Eclipse in the Islands

By: 1000 Islands

Volume 19, Issue 4, April 2024

Well, it came, and yes, it was spectacular. The sky did not cooperate at the very beginning, as clouds overflowed our dock in the Admiralty Islands, just south of Gananoque. But as the six of us sat and talked about the situation, suddenly, we started to see the "eclipse." Within a few minutes, we were mesmerized, each of us calling out the status we saw through our glasses.

"It’s not very dark," said one. Then we heard "Wait," and like all young children, we did not want to wait. Will the clouds clear? Will it really get dark? But we did realize there was a temperature change.

Then, for all of you who experienced the Total Solar Eclipse along the St. Lawrence River, it suddenly happened. Cheers could be heard in every park along the shore, and the six of us on the dock realized that it really was dark. Our path lights came on, and I could see the glow of our house lights, which had just happened to be left on at 3:23 in the afternoon.

Of course, Larkin, a Small Munsterlander pointer, gave us our favourite photo! Thanks, Ted Mowers.

Yes, the 2024 Total Eclipse was much more than I expected, but as we say in our family, "Not a bit less than we deserved . . ." I have the pleasure of sharing several photographs from local Facebook pages and from Islanders and their visitors. Enjoy!

Roswitha Baker in Ivy Lea, ON, captured the cloudy sky and an Eagle (or maybe Osprey?) at 3:10 pm, shortly before Totality.

April 8, 2024, Eclipse on Lake Ontario, at Cape Vincent, NY. Photograph by Robert Russell.

The Unexpected Solar Eclipse - Photograph and poetry, Robert Russell, Cape Vincent

On the shores of Lake Ontario at Wilson Bay, Cape Vincent, we watched the solar eclipse and witnessed a phenomenon not mentioned in the literature—waves. That afternoon, Lake Ontario was still as glass. When the eclipse occurred, the temperature dropped ever so slightly causing a “sea breeze” to flow from water to land. This, in turn, created a series of small waves which lasted only a few minutes, until the eclipse was over and the breeze faded. Notice in the picture, the perfection of these waves in the eerie half-light of the eclipse—something mentioned in the poem “Ontario Eclipse”.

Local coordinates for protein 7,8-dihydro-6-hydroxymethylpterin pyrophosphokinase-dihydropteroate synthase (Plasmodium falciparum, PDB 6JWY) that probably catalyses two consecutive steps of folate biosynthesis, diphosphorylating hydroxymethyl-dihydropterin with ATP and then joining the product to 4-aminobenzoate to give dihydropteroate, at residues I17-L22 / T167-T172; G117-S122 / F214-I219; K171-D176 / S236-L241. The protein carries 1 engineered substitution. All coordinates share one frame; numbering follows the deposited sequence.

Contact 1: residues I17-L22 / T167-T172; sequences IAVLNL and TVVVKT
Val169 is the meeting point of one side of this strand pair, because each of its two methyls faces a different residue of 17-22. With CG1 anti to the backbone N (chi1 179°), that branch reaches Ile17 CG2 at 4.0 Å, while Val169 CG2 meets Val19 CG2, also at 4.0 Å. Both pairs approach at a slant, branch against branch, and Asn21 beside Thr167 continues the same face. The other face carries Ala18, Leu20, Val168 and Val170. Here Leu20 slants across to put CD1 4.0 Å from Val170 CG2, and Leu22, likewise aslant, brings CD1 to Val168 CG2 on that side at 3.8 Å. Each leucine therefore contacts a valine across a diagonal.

Ontario Eclipse by Robert Russell

Along sandstone
Water lays down without a ripple
A diving duck in search
As we are.

Sun, earth, moon held by gravity
Hurtle along a trajectory
An arc we took for granted
Until today.

Crossing a continent
The moon’s shadow speeds towards Wilson Bay
Both celestial and personal
We want to be awoken by its totality.

Now the black orb fills the sun
As the corona spills its muted colors
As the song sparrow stops singing
As the cooling breeze rustles the leaves.

From the stillness
Waves come to be and then are gone
So briefly touching these shores
A message from the universe.

Seaway Cape Vincent  - Video by Dennis McCarthy

Video posted by Dennis McCarthy on Seaway Cape Vincent Facebook page. View of the St. Lawrence River during the April 8, 2024 eclipse. Video runs five times faster than real time; the video starts just before Totality and runs to just after, from about 3:22 pm to 3:26 m. Taken by a fixed camera with a view of the River only. The sun was partially blocked by clouds. [Note: Dennis created two videos (See From the Editor, April 2024);the noise in the back ground is not birds but their dog!]

An Afternoon for Photos

The following photos were shared and much appreciated.

1000 Islands Excursions

1000 Islands Excursions wrote: "We were lucky enough to get out on the River during the Eclipse, and the only word I can come up with to describe the experience is awe-inspiring. I am not even sure that captures it. This is an experience I will never forget."

Emma Simard

Emma Simard captured a ship in the Seaway at the time of Totality. Emma lives in Chaumont, NY.

Annie Cardinaux

Annie Cardinaux captured the On the River construction crew and their families out on the River at the exact time it got dark!
Watching the 1000 Islands Bridge lights come on was captured by Ted Mowers.

CTV Ottawa, April 9th

CTV Ottawa chose Joanne Stewart's Photograph for April 9th Photo of the Day - the day after the total Eclipse.

Screen capture of CTV Ottawa's website "Photo of the Day." Thanks to Judith Bedford-Jones for watching that night and notifying TI Life.

Colanders were useful!

Bob Sprengel, in Chicago, took this one. It's a slightly different take on a pinhole camera. The colander is being held above the sidewalk at waist height.

In conclusion, a description by Don Ross:  

Eclipse of a Lifetime!

Yep that was a dandy. we (TIWLT) with about 30 people together at the Barn in Rockport. We were very lucky there, as at the moment it went total, there was a hole in the clouds and a full, total view. It was far more dramatic than anyone thought. And because of where we were, away from hubbub, we heard the effects as well as seeing the eclipse. A flock of a dozen turkey vultures, just as is got quite dark, landed in the pines - thinking it times to roost, I guess. Soon as the sun broke free again, off they went. The frogs in Eric’s pond suddenly started to sing, then as suddenly after went back to quiet. Same with the robins, mourning doves, song sparrows…  Amazing the signals the sun gives to wildlife about life in the wild.

Compiled by Susan W. Smith, Editor,

Posted in: Volume 19, Issue 4, April 2024, News article

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